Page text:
We're writing version 3 of our Open Government Plan, which we'll publish in June (you can find earlier versions on our Open Government Plans page). Our flagship will involve enterprise information management and align with our 2014-2018 Strategic Plan and Strategic Information Technology Plan. We'd love to hear your ideas! Please drop us a note in the comments section by Wednesday, May 7. And check back next month to read the plan and comment on it.
We've released new mobile services and open data (APIs) for USAJOBS and the Washington, DC-area operating status. This release is part of our efforts to carry out the Administration's Digital Government Strategy, set to transform public-facing government services in line with 21st Century expectations.
OPM Alert is the official operating status app of the US Office of Personnel Management (OPM) and the only official OPM status app for the Washington, DC area. This free app provides a real time look at the current operating status for Federal Government offices in the Washington, DC area.
With OPM's official operating status app you can:
Visit the apps store for your operating system or our OPM Alert Mobile App page.
We are also releasing a set of operating status Application Programming Interfaces (APIs) that will make it easier for organizations, including federal agencies, to make full use of operating status data. For more information on this API, visit our Current Status API page. Don't know what an API is? Check out HowTo.gov.
USAJOBS.gov is the job site of the Federal government. Using our new Android app and improved iOS app, you can search and save job listings, receive updates on applications and job search agents and much more. Additionally, you can share what you find on USAJOBS on popular social networking sites or via email, all on your Android smartphone or tablet. Visit the apps store for your operating system or see our Mobile Apps page for more information.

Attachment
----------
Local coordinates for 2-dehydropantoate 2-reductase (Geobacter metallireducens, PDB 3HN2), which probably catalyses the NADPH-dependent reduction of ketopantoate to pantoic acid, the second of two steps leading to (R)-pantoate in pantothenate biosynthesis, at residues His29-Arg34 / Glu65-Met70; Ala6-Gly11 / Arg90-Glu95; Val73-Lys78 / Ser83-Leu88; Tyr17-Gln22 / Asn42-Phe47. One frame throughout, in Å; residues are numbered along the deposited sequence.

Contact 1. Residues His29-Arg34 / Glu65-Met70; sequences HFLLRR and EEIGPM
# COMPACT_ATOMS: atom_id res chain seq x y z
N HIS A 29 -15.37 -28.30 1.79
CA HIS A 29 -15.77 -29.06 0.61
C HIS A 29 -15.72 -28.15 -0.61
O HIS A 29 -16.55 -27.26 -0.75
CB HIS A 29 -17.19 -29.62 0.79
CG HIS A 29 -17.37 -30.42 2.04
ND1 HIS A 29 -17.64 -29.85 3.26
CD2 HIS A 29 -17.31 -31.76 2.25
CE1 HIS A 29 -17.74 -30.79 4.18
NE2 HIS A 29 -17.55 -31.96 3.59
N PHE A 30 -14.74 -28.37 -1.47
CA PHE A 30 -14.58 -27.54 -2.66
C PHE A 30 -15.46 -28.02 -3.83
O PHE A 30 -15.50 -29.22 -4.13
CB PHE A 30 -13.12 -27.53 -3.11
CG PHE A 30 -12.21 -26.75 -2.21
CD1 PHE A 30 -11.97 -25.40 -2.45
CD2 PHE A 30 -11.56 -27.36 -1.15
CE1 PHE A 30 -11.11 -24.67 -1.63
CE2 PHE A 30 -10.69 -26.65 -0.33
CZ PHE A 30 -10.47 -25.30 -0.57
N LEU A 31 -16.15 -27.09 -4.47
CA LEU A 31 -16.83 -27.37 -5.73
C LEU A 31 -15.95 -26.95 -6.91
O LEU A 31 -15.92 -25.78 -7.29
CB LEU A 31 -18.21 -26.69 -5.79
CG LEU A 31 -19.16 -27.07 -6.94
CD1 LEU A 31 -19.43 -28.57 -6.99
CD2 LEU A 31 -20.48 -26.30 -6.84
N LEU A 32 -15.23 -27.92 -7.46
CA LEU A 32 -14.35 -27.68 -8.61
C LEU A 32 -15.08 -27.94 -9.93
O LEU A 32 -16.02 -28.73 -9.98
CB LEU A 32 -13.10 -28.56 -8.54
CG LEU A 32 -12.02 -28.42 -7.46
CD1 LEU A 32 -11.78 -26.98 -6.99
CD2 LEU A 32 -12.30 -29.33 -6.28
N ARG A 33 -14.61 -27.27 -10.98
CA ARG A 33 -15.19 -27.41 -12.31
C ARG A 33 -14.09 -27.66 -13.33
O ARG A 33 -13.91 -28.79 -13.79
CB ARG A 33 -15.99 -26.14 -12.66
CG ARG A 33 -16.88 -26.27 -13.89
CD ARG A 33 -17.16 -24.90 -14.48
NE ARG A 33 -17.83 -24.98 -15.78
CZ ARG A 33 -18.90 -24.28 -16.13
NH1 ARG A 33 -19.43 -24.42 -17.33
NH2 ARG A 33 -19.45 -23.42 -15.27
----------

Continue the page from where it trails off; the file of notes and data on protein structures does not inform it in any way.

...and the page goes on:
To accompany the two USAJOBS apps, we are releasing another API. The USAJOBS API is intended to broaden the reach of USAJOBS to commercial job boards, mobile apps and social media outlets that are interested in receiving and promoting Federal job opportunities. We're providing the API in two formats to ensure the data is openly accessible. Users of the API will be able to receive up to 5,000 jobs per request. Find additional information, including detailed documentation,on the USAJOBS Job Opportunity Announcements (JOA) REST API page.
If you're a developer, we invite you to visit our Developer Center regularly. That's where we'll post information about new APIs.
Last week, we released four documents written by our Open Government Team:
We also recently released OPM’s Plan for the Suspension of Operations in the Absence of Appropriations. This plan is for internal use; other agencies have their own plans and will not follow ours in the event of a lapse in appropriations. You can find all five documents and more on our Reference Materials page. Also check out our new Financial Transparency and Accountability pages.
You may also wish to read our recently released social media policy. We’ve updated the language on our blog landing page and in the user agreement you accept before submitting a comment to reflect the new policy.
Finally, you may have noticed that many people submit the same comment many times in a short period of time. Please understand that there is a short delay of a few minutes before your comment appears. Now that the social media policy is in effect, we’ll periodically remove the extra comments, as well as spam (see the links above for details on appropriate and inappropriate content). We hope this decision provides you a better experience with our blog.